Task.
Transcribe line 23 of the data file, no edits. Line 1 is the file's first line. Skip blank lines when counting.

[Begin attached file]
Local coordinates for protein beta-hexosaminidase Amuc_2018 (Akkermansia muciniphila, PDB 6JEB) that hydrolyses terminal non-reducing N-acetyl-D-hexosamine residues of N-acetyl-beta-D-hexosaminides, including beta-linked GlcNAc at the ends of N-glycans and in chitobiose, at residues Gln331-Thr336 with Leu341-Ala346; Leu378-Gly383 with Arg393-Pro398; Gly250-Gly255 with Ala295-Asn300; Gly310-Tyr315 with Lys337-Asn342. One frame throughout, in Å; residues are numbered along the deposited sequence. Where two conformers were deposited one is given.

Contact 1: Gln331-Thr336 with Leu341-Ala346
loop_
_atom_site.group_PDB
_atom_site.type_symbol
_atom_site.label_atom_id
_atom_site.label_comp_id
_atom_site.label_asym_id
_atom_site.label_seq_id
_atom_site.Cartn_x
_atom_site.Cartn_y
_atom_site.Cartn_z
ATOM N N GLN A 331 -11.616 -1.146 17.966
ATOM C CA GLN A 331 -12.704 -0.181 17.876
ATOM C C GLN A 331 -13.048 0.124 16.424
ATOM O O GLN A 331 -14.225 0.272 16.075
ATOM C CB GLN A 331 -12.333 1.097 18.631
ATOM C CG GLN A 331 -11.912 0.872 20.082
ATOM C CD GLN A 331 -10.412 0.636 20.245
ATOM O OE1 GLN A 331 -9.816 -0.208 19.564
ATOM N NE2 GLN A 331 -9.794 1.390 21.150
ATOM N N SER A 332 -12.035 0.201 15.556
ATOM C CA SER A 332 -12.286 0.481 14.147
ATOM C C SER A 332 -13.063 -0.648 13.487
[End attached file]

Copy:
ATOM C CA SER A 332 -12.286 0.481 14.147